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Ysaneya

Member Since 07 Jan 2000
Offline Last Active Today, 05:58 AM

Posts I've Made

In Topic: Procedural Planet - GPU normal map artifacts

01 October 2014 - 06:18 AM

Your GLSL code shows that you use FP32, not FP64, so those artifacts are expected at LODs >= 15.

 

One solution is to use FP64 ( dvec3 ), however not all GPUs support all the operations you need for procedural noise.

 

In the I-Novae engine, I ended up using an hybrid solution: FP64 shader emulation. You can read more on it on this page:

https://thasler.com/blog/?p=93

 

For performance reasons many operations still work in FP32 ( only the inputs to the procedural function, ie. the planet position, is using double emulation ), but that alone significantly improves the precision on the lowest LOD levels. In my tests, I can go up to level 18 with that "trick".

 

Y.


In Topic: The possible future of games

23 April 2010 - 12:20 AM

For a technology that claims to have unlimited details, I certainly believe that the end result looks crap. Now, I understand those guys are no artists, and that's fine, the colors are horribly chosen and the scene is repetitive, but I don't mind.

However if you look carefully at the video when the camera gets close to some objects, like plants, you'll see that the "voxel" resolution is very low. It'd be equivalent to something like a texture of 128x128 per square meter. While nowadays, any half decent 3D game will have ground and walls with 2048x2048 textures.

Which brings me to the question: if you really have the technology to display unlimited details, why don't you demonstrate it in your videos ? Like, at least having an equivalent virtual resolution than what a 3D game provides..

I don't doubt that the technology works, but the "unlimited" part is pure marketing bullshit. That, and it's all static. Show me the same scene with destructible walls, tons of walking characters and a high resolution, then I'll be impressed.

Y.

In Topic: If you could get permission to remake a game, what would it be?

18 April 2010 - 09:17 PM

Magic Carpet :)

In Topic: TitaniumGL, opengl multiwrapper for your game (opengl,d3d,multicore soft-render)

14 April 2010 - 09:37 PM

If your market are small indy developers that release small plat-form/puzzle games, there could be an interest for it.

However I agree with other posters that to be more generally useful, it needs to support GL 2. No offense, but Quake 3 and Return to Castle Wolfenstein are almost a decade old. You're not proving anything by supporting them.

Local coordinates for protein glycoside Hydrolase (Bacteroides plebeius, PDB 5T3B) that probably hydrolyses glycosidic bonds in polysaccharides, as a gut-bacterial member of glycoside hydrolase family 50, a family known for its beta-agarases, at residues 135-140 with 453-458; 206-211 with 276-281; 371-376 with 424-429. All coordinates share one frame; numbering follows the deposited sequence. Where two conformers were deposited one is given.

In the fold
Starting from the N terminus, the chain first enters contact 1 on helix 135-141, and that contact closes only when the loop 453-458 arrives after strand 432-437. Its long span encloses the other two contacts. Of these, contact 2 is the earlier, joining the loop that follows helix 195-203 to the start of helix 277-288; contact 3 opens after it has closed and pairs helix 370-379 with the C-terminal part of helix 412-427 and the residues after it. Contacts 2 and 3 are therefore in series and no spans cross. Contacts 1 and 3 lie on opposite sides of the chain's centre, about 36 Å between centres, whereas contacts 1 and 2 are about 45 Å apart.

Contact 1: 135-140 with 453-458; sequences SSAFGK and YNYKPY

By the way:

Quote:
TitaniumGL is also capable, to render your game with multicore cpu rendering


Can you elaborate ? How can it do that ? Have you done some benchmarks ?

Y.

In Topic: Perlin(ish) noise, and floating point precision.

12 April 2010 - 09:44 PM

Quote:
Original post by bluntman
Ah, exactly who I was thinking of when I said "someone" :). Thanks for the reply!
So on your planets, what detail level do you actually go to? Have you made them 100% real world scale, or just close enough to look right?


It is 100% real world scale, and my test planet is 6350 Km of radius. I have found that I'm starting to have precision issues at depth 13-14, but those are still acceptable. It gets much worse at level 15-16, and totally unacceptable over 16. I need depth 16-17 to get down to the meter resolution on the ground surface.

Originally I generated the procedural geometry (mesh vertices) on the CPU so I could use doubles, and had no particular precision issues.

Quote:
Original post by bluntman
I remember you mentioned somewhere that you managed to move your noise generation onto the GPU (or maybe it was that you were going to), did you manage, and if so, did you manage to still get around the precision problems (as obviously there is no double support in 99% of cards)?


Correct, that was me. One thing I was disatisfied with in the previous version was that I only generated the mesh on the cpu, and I wanted to generate normal maps too, which was too slow on the CPU (imagine generating a 512x512 unique texture per chunk, each texel requiring 40+ octaves of noise). So I implemented the procedural generation on the GPU, and now use it both for geometry (with a read-back to the CPU) and for normal maps generation.

To this day, I still have the precision issues, and as it works on the GPU I cannot use doubles (yet). I actually plan on moving back the mesh generation on the CPU, just to be able to reuse doubles and fix "cracks" in the terrain due to that lack of precision; and keep the normal maps on the GPU with the limited precision, but also limit the maximum depth the normal maps can go to, probably around depth 14-15.

Not an ideal solution but it's the best I can think of at the moment.

Quote:
Original post by bluntman
So I converted my entire algorithm over to using double for everything (iteratively, as each successive change didn't fix the quantization problems), and I still have the same problems. I'm thinking it may have to do with using a local transform at each chunk-lod root. I have heard that double precision numbers have the capability to represent coordinates accurate to within a cm in billions of km.


That's correct, doubles have enough precision for a planetary engine. If I remember well, they were good enough to have millimeter accuracy at a distance of 100 AUs (1 AU = distance Sun-Earth). If you're using doubles and still have precision issues, you must have a bug in your code somewhere, like a cast to float that you forgot somewhere..

Y.

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